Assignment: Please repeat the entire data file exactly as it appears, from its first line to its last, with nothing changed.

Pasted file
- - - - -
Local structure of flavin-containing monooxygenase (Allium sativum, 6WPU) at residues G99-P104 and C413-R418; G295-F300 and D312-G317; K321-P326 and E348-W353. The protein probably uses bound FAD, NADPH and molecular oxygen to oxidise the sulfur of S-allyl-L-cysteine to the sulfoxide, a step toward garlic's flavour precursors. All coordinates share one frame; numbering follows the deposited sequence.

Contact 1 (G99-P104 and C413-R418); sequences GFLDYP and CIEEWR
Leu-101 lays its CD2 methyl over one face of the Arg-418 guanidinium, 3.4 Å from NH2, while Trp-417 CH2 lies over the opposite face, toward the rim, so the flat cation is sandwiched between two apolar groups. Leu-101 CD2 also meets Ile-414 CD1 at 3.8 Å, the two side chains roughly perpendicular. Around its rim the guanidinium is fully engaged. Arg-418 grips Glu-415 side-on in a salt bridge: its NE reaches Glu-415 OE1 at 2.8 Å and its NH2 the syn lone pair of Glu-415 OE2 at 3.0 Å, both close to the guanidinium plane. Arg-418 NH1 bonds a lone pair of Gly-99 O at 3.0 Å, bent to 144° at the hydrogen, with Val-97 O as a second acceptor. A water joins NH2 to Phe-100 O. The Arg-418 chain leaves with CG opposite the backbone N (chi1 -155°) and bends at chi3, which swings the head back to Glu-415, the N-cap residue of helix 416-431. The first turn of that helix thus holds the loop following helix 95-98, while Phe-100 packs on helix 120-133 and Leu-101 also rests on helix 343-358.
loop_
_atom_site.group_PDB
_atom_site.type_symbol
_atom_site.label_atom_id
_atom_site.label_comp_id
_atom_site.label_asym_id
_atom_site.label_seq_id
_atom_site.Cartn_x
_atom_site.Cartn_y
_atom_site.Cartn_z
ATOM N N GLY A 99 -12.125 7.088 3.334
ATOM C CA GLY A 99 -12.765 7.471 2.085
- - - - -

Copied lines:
Local structure of flavin-containing monooxygenase (Allium sativum, 6WPU) at residues G99-P104 and C413-R418; G295-F300 and D312-G317; K321-P326 and E348-W353. The protein probably uses bound FAD, NADPH and molecular oxygen to oxidise the sulfur of S-allyl-L-cysteine to the sulfoxide, a step toward garlic's flavour precursors. All coordinates share one frame; numbering follows the deposited sequence.

Contact 1 (G99-P104 and C413-R418); sequences GFLDYP and CIEEWR
Leu-101 lays its CD2 methyl over one face of the Arg-418 guanidinium, 3.4 Å from NH2, while Trp-417 CH2 lies over the opposite face, toward the rim, so the flat cation is sandwiched between two apolar groups. Leu-101 CD2 also meets Ile-414 CD1 at 3.8 Å, the two side chains roughly perpendicular. Around its rim the guanidinium is fully engaged. Arg-418 grips Glu-415 side-on in a salt bridge: its NE reaches Glu-415 OE1 at 2.8 Å and its NH2 the syn lone pair of Glu-415 OE2 at 3.0 Å, both close to the guanidinium plane. Arg-418 NH1 bonds a lone pair of Gly-99 O at 3.0 Å, bent to 144° at the hydrogen, with Val-97 O as a second acceptor. A water joins NH2 to Phe-100 O. The Arg-418 chain leaves with CG opposite the backbone N (chi1 -155°) and bends at chi3, which swings the head back to Glu-415, the N-cap residue of helix 416-431. The first turn of that helix thus holds the loop following helix 95-98, while Phe-100 packs on helix 120-133 and Leu-101 also rests on helix 343-358.
loop_
_atom_site.group_PDB
_atom_site.type_symbol
_atom_site.label_atom_id
_atom_site.label_comp_id
_atom_site.label_asym_id
_atom_site.label_seq_id
_atom_site.Cartn_x
_atom_site.Cartn_y
_atom_site.Cartn_z
ATOM N N GLY A 99 -12.125 7.088 3.334
ATOM C CA GLY A 99 -12.765 7.471 2.085